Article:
Clients often ask us how much money they can give to others without facing gift taxes. See below for a detailed explanation of how you can avoid paying Uncle Sam for these gifts.........
(original article updated to reflect most recent tax year)
The annual exclusion for gifts in 2015 is $14,000. This means you can give any individual $14,000 in the calendar year without having to worry about gift taxes. Spouses can combine their annual exclusions to double the size of the gift given to each person.
For example, if John and Jane are married with a child, they could give that child $28,000 in 2015 ($14,000 from each parent). If the child is married with two children, John and Jane could also give their child’s spouse $28,000...and give their two grandchildren $28,000 each. This allows John and Jane to give their immediate family $112,000 per year without any gift taxes.
Gifts that exceed the annual limit count against the lifetime exclusion, which is $5.25 million in 2013. So if the above married couple gave their child $50,000; that amount exceeds the eligible $28,000 by $22,000. The couple would have to file a gift tax return to show this $22,000 is not taxable, since it is being counted against the $5.25 million lifetime exclusion. If your gift amount exceeds the annual limit, you must file a gift tax return. NOTE: This annual exclusion amount can change at any time. It is possible this figure could dip down to $1 million in future years.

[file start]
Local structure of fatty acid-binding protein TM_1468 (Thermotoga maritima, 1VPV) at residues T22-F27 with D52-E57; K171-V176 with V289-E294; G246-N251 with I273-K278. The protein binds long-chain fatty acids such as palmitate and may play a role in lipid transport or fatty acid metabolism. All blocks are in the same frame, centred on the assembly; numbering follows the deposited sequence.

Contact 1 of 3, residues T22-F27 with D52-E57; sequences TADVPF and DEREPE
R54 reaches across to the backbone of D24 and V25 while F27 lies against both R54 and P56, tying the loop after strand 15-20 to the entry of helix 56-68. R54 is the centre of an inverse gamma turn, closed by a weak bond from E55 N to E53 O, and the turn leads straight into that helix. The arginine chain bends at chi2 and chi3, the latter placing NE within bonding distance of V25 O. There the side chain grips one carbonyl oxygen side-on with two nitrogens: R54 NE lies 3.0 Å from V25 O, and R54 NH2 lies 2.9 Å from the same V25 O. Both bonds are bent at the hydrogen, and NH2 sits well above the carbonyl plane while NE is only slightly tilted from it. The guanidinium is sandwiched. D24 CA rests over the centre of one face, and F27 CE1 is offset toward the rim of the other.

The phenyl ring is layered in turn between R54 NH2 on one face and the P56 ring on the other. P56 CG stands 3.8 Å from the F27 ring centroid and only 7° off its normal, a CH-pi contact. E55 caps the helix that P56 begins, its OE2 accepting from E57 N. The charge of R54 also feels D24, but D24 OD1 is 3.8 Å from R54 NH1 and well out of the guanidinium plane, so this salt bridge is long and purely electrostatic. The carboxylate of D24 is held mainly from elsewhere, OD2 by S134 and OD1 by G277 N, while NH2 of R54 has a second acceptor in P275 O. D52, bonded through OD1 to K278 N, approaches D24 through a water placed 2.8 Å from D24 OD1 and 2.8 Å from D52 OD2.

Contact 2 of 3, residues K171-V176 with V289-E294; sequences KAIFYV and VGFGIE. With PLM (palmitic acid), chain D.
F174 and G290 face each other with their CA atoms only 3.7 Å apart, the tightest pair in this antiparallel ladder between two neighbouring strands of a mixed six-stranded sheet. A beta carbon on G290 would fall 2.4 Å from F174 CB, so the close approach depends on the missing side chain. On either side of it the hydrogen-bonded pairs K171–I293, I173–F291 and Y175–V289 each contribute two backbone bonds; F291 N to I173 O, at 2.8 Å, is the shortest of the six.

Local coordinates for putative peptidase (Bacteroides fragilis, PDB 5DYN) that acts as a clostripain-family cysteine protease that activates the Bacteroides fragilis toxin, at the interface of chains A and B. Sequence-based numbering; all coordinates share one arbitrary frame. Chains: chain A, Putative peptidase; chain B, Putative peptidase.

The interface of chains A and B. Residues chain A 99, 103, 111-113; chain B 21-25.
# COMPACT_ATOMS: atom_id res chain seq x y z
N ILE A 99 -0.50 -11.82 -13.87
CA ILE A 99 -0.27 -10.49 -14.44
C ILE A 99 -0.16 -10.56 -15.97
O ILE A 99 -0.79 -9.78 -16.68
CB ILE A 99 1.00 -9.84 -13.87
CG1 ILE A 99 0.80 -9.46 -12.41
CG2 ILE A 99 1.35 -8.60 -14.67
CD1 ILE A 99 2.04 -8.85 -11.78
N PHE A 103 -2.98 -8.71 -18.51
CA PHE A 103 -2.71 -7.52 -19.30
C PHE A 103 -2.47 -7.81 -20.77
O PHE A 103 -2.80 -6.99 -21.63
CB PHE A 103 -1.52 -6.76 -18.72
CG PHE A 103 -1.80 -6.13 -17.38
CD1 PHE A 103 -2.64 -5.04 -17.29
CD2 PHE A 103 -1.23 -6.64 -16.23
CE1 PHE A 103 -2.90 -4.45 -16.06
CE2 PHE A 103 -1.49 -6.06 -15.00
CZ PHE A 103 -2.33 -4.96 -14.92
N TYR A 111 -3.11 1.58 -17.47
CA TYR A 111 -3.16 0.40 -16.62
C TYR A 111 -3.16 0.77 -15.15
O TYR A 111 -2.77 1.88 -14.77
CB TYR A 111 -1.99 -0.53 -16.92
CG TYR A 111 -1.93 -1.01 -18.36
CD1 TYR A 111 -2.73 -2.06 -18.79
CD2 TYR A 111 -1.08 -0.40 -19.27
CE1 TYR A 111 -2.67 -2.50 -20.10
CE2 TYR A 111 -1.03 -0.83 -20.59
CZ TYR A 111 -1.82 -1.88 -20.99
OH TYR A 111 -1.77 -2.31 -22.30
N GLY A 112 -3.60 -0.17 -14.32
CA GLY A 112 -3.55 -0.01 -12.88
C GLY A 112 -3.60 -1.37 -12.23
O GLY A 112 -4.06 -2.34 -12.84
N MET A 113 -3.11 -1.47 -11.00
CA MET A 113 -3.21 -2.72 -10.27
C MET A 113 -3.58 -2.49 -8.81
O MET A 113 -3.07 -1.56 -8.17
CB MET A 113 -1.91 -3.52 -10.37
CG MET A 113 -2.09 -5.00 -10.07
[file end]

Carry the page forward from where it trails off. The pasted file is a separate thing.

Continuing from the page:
If you exceed the lifetime limits, you could wind up owing gift tax of up to 35%. Even if you don’t, your lifetime gifts would reduce how much you can pass tax-free through your estate plan.
There are many strategies you can apply to avoid gift taxes. Let’s show an example using a married couple with a child like John and Jane above. John and Jane want to give their married son a cash gift to be used for a down payment on a house. They could actually give $112,000 to their son (and his wife) in a two-day period; and they could do this without exceeding the annual exclusion. This is done by giving $28,000 to their son and $28,000 to his wife on December 31st. They could then give another $28,000 to each of them on January 1st. Remember, the annual limit is accounted for on a calendar basis. So a married couple could theoretically give $56,000 to any person in a two-day period.
Contact us with any questions on gift taxes...we’re here to help!